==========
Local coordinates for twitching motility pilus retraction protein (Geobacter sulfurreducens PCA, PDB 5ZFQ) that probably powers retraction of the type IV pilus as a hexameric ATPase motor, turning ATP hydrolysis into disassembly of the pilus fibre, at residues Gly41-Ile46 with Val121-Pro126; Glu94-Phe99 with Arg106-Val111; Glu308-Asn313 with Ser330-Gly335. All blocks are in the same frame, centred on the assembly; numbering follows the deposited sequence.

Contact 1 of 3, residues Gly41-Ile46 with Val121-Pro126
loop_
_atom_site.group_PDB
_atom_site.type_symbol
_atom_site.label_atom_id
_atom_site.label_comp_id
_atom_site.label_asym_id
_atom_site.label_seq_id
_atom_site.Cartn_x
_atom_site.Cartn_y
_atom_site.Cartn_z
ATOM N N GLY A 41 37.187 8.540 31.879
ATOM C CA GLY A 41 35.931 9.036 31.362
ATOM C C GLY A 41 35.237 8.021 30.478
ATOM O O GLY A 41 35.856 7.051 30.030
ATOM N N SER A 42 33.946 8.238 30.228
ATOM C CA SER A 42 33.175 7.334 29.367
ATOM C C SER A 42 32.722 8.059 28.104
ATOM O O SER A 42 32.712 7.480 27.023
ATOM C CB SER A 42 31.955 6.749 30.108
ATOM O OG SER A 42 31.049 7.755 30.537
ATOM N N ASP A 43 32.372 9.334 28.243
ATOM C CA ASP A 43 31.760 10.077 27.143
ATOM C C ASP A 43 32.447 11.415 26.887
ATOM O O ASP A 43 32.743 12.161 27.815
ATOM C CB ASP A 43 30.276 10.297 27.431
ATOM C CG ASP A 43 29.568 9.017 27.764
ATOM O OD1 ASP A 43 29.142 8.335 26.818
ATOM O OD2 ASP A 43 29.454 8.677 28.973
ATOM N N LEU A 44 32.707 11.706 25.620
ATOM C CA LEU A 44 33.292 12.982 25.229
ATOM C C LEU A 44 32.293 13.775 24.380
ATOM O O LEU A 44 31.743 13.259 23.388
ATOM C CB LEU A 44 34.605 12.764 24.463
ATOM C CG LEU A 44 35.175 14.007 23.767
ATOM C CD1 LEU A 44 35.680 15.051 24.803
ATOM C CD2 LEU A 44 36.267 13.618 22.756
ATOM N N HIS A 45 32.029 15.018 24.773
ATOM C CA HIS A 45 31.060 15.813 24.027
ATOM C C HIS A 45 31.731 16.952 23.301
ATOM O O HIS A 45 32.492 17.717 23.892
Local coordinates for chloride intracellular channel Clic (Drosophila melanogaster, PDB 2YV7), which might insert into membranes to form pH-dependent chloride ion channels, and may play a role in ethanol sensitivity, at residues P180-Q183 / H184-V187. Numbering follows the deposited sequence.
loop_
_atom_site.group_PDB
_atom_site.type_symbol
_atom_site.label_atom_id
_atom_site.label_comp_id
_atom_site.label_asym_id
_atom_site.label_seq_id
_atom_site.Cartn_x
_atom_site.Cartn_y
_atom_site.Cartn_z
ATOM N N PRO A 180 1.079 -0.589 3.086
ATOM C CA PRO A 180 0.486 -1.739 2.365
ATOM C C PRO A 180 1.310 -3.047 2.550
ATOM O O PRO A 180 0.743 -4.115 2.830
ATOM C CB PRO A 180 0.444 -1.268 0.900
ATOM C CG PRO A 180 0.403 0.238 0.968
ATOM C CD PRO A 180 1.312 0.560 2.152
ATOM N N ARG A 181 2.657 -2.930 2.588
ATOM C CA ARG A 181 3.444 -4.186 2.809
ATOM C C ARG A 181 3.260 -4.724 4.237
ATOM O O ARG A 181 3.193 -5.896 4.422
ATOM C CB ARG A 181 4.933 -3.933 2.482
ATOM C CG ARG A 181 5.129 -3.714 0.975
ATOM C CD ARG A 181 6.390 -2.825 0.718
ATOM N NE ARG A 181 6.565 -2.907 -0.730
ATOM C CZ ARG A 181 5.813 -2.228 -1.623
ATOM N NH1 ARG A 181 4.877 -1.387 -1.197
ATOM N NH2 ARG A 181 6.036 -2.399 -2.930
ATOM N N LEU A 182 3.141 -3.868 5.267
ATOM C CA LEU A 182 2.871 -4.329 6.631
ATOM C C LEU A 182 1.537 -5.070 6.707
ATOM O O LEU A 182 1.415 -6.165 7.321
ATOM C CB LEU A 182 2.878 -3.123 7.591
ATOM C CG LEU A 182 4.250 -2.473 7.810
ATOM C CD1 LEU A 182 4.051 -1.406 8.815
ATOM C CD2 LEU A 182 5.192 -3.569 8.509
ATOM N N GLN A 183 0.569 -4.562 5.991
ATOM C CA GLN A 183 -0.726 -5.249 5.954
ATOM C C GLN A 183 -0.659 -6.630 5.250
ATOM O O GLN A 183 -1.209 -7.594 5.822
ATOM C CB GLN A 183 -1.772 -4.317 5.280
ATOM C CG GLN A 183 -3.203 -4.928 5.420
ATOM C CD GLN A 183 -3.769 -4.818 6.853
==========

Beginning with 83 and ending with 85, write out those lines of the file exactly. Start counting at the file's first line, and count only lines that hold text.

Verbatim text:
ATOM O O GLN A 183 -1.209 -7.594 5.822
ATOM C CB GLN A 183 -1.772 -4.317 5.280
ATOM C CG GLN A 183 -3.203 -4.928 5.420